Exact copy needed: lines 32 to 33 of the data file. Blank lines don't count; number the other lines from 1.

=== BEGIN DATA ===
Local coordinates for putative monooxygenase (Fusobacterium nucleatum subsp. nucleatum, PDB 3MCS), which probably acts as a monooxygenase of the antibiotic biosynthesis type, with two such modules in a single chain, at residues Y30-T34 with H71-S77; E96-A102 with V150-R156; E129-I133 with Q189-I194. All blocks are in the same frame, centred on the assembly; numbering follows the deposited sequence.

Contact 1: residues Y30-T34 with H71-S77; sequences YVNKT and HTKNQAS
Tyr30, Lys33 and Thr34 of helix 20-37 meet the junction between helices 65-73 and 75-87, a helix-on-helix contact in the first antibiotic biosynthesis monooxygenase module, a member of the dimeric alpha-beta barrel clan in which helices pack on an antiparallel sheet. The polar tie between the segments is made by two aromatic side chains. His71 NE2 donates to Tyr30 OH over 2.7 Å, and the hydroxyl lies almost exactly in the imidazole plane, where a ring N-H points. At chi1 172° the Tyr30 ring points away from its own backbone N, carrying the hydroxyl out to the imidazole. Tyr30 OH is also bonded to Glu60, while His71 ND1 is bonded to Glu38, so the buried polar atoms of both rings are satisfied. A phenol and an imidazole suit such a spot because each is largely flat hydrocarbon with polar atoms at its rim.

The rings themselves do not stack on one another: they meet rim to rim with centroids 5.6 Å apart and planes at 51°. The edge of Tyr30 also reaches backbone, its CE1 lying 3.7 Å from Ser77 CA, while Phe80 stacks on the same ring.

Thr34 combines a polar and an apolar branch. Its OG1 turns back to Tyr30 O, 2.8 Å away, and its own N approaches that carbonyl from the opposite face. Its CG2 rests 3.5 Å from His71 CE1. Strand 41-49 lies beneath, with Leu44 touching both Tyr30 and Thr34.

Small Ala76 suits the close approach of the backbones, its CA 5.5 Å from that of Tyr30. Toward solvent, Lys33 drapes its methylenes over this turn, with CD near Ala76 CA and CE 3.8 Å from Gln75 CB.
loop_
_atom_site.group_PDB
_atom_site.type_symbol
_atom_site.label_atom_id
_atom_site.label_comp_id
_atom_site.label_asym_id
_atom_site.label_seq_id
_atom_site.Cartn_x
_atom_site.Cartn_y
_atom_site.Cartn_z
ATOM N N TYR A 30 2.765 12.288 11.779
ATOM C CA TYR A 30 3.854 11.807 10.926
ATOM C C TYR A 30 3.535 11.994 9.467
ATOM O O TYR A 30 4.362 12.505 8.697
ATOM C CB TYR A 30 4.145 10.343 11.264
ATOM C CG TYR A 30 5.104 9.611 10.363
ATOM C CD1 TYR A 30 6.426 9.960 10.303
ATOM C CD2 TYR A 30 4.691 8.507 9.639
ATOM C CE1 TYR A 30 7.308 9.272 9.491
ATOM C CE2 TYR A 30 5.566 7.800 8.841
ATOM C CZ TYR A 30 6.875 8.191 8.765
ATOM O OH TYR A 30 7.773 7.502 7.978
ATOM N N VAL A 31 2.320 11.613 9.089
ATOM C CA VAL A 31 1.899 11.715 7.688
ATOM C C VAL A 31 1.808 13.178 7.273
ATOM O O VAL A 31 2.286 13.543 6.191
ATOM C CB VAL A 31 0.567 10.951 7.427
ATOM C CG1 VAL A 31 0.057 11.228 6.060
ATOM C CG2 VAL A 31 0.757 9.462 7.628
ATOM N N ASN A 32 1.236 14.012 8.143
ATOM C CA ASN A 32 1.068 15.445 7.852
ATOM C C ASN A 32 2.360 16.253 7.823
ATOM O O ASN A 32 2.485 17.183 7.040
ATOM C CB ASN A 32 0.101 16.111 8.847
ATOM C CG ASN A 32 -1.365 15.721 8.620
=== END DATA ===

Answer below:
ATOM O O VAL A 31 2.286 13.543 6.191
ATOM C CB VAL A 31 0.567 10.951 7.427